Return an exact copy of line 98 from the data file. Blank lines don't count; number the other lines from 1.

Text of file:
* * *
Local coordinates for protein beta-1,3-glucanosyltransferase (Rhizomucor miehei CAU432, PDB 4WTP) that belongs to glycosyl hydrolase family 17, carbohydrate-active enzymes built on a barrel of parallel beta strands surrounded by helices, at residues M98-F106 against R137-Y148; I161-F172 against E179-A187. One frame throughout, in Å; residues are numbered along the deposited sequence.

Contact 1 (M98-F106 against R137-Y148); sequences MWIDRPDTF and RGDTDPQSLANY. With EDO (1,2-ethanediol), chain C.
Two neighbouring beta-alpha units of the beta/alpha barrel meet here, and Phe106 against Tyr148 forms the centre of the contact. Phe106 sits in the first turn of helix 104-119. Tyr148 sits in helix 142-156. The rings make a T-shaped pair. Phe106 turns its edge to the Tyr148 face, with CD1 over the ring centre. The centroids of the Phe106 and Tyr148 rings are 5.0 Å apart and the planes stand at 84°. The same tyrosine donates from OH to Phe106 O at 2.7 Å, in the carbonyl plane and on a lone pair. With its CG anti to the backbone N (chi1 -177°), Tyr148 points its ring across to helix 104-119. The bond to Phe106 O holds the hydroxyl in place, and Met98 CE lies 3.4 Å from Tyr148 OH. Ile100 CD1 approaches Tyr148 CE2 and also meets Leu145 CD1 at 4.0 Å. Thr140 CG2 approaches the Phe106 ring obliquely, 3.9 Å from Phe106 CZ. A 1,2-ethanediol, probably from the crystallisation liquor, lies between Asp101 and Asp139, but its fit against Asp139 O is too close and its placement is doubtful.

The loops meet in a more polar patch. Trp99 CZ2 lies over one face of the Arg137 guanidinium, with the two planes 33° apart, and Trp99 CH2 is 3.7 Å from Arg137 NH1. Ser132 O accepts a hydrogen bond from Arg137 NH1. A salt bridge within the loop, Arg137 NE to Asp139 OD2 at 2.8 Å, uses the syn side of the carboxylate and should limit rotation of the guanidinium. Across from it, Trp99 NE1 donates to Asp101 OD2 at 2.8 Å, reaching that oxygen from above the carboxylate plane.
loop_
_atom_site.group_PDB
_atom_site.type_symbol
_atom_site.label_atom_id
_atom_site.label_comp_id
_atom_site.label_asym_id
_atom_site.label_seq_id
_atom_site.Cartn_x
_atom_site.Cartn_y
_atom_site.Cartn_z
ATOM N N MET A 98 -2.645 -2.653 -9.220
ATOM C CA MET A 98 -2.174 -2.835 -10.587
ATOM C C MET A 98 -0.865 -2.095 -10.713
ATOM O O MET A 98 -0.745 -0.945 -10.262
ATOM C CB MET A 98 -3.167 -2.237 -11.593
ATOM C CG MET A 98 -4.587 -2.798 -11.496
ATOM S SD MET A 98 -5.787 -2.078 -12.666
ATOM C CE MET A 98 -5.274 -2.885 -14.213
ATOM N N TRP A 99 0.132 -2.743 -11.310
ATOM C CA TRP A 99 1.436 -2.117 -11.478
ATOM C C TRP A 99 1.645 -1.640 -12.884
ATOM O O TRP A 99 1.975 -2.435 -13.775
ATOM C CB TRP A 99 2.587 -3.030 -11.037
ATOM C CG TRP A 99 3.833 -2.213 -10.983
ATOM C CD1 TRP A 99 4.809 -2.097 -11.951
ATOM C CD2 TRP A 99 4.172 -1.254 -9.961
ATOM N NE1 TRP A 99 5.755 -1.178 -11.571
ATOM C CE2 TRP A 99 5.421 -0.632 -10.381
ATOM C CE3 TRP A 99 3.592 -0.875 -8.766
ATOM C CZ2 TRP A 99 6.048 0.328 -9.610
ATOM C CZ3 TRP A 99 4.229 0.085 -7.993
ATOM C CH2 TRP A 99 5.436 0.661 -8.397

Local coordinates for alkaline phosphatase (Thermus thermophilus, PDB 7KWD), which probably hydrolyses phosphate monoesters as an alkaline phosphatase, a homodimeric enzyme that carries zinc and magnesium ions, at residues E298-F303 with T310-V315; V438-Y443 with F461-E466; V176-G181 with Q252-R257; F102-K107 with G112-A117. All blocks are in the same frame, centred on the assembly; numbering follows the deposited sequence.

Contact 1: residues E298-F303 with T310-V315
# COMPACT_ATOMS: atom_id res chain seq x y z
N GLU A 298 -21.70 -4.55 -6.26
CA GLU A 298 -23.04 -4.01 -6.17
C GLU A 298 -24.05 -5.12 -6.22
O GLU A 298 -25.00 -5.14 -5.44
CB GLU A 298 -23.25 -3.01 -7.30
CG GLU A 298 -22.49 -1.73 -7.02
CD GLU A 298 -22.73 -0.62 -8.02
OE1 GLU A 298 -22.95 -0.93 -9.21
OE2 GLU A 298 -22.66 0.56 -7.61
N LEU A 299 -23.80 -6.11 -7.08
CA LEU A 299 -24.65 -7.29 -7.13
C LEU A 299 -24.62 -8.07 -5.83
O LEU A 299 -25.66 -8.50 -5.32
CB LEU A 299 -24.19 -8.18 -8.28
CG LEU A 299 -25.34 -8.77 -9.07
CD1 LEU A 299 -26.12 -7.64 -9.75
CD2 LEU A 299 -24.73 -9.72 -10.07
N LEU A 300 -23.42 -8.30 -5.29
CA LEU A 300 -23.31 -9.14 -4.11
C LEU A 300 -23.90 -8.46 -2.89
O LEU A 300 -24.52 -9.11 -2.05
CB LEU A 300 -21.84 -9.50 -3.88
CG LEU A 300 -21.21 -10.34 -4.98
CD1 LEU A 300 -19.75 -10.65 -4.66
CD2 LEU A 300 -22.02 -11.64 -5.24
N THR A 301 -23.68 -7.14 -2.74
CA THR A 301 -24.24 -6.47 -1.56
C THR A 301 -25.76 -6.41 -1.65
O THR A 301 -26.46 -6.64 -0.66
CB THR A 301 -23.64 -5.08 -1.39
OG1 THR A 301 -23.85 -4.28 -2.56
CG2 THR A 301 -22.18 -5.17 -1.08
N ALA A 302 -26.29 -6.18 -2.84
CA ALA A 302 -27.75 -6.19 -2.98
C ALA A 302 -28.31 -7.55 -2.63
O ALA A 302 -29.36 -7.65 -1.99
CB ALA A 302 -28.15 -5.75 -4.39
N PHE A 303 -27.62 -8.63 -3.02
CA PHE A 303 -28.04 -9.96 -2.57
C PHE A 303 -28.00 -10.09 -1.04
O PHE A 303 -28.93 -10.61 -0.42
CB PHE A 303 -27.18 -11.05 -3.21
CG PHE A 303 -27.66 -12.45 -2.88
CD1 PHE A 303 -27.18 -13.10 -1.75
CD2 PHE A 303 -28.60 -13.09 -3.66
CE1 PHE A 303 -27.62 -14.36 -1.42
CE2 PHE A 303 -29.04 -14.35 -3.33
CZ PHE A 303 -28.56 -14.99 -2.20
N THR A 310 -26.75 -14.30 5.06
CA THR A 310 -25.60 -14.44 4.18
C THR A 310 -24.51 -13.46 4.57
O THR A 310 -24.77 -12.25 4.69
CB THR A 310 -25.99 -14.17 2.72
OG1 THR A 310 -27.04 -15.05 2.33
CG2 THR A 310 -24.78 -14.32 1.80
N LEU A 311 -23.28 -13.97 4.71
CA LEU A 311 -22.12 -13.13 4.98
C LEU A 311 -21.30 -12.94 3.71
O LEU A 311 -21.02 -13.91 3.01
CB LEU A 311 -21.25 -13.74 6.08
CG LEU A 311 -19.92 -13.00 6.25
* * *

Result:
O LEU A 311 -21.02 -13.91 3.01